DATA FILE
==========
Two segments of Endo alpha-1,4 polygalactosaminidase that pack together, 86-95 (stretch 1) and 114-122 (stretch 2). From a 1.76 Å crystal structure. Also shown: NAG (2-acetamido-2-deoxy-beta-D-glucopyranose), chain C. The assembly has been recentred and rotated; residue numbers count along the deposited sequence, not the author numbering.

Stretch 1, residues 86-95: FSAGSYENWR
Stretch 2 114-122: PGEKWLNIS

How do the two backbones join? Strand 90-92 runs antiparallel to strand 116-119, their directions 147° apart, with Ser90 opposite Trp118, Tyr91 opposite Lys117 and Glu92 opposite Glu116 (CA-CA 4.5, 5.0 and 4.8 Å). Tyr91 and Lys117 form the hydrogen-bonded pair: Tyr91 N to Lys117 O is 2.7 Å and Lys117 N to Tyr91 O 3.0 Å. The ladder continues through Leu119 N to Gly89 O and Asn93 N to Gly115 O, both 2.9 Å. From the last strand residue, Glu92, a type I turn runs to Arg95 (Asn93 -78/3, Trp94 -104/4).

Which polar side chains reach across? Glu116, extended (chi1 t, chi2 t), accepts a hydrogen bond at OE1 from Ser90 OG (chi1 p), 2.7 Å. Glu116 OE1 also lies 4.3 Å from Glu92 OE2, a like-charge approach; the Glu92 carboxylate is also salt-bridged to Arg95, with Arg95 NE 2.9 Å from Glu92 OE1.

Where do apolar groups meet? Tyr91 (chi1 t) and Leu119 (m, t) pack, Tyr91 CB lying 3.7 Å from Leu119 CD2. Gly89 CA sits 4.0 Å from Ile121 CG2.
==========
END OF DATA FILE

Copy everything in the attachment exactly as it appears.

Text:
Two segments of Endo alpha-1,4 polygalactosaminidase that pack together, 86-95 (stretch 1) and 114-122 (stretch 2). From a 1.76 Å crystal structure. Also shown: NAG (2-acetamido-2-deoxy-beta-D-glucopyranose), chain C. The assembly has been recentred and rotated; residue numbers count along the deposited sequence, not the author numbering.

Stretch 1, residues 86-95: FSAGSYENWR
Stretch 2 114-122: PGEKWLNIS

How do the two backbones join? Strand 90-92 runs antiparallel to strand 116-119, their directions 147° apart, with Ser90 opposite Trp118, Tyr91 opposite Lys117 and Glu92 opposite Glu116 (CA-CA 4.5, 5.0 and 4.8 Å). Tyr91 and Lys117 form the hydrogen-bonded pair: Tyr91 N to Lys117 O is 2.7 Å and Lys117 N to Tyr91 O 3.0 Å. The ladder continues through Leu119 N to Gly89 O and Asn93 N to Gly115 O, both 2.9 Å. From the last strand residue, Glu92, a type I turn runs to Arg95 (Asn93 -78/3, Trp94 -104/4).

Which polar side chains reach across? Glu116, extended (chi1 t, chi2 t), accepts a hydrogen bond at OE1 from Ser90 OG (chi1 p), 2.7 Å. Glu116 OE1 also lies 4.3 Å from Glu92 OE2, a like-charge approach; the Glu92 carboxylate is also salt-bridged to Arg95, with Arg95 NE 2.9 Å from Glu92 OE1.

Where do apolar groups meet? Tyr91 (chi1 t) and Leu119 (m, t) pack, Tyr91 CB lying 3.7 Å from Leu119 CD2. Gly89 CA sits 4.0 Å from Ile121 CG2.